Finally, let's define an easy to call utility function:

>>> def sent():
...     return construct_sent('The', table)
>>> sent()
" The plebeians have done us must be news-cramm'd  ."

>>> sent()
" The ravish'd thee , with the mercy of beauty !"

>>> sent()
" The bird of Tunis , or two white and plucker down with better ; that's God's sake ."

Notice that all the sentences start with the word "The". With a few modications, we can make our sentences start with a random word. The following random_sent function (defined in your starter file) will do the trick:

def random_sent():
    import random
    return construct_sent(random.choice(table['.']), table)

Go ahead and load your file into Python (be sure to use the -i flag). You can now call the random_sent function to generate random Shakespearean sentences!

>>> random_sent()
' Long live by thy name , then , Dost thou more angel , good Master Deep-vow , And tak'st more ado but following her , my sight Of speaking false !'

>>> random_sent()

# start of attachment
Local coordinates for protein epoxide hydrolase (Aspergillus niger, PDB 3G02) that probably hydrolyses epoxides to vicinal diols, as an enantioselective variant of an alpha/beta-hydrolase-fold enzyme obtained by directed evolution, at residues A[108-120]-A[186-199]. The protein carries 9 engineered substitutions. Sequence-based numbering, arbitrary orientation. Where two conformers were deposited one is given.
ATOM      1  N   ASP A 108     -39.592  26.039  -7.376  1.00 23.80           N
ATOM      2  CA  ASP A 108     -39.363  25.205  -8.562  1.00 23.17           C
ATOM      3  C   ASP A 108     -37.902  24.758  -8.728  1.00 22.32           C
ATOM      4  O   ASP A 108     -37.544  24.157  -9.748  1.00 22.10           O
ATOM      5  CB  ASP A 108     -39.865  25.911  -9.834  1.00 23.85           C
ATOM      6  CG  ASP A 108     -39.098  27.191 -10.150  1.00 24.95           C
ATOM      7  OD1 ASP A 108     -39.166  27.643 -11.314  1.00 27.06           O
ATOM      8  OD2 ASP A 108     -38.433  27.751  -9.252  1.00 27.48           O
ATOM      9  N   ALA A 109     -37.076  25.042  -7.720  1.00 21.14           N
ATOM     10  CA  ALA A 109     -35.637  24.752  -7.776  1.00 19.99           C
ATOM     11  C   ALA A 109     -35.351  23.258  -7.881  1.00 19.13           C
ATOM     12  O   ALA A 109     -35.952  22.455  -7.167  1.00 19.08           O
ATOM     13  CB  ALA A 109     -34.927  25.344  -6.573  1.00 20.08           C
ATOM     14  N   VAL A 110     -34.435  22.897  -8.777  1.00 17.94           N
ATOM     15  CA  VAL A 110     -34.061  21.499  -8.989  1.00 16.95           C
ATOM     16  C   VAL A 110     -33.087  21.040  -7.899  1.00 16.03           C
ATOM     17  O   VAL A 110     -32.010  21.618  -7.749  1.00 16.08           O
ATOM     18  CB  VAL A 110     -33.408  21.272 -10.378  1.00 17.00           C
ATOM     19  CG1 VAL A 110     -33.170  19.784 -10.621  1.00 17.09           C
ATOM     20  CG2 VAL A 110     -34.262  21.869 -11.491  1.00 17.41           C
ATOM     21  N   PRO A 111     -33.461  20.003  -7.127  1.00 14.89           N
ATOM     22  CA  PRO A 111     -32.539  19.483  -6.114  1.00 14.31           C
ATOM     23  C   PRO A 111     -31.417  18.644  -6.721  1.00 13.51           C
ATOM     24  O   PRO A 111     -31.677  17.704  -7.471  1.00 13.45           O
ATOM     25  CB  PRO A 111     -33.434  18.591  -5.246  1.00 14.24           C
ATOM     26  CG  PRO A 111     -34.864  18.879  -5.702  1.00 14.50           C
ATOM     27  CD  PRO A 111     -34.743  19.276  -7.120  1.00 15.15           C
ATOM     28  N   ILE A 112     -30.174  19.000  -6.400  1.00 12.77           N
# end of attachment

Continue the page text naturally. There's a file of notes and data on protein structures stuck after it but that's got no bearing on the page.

' Yes , why blame him , as is as I shall find a case , That plays at the public weal or the ghost .'

pyTunes Trees

The CS 61A staff has created a music library called pyTunes. pyTunes organizes songs in folders that are labeled by category — in other words, in a tree! The value at the root of the tree is your account name, which branches out into a hierarchy of categories: genres, artists, and albums, in that order. Songs (leaves in the tree) can be stored at any of these levels. A category cannot be empty (i.e. there will never be a node for a genre, artist, or album with no branches).

Question 8: Create pyTunes

All pyTunes accounts come with the free songs below. Define the function make_pytunes, which takes in username and creates this tree:

pytunes tree

The doctest below shows the print_tree representation of a default pyTunes tree.

def make_pytunes(username):
    """Return a pyTunes tree as shown in the diagram with USERNAME as the value
    of the root.

    >>> pytunes = make_pytunes('i_love_music')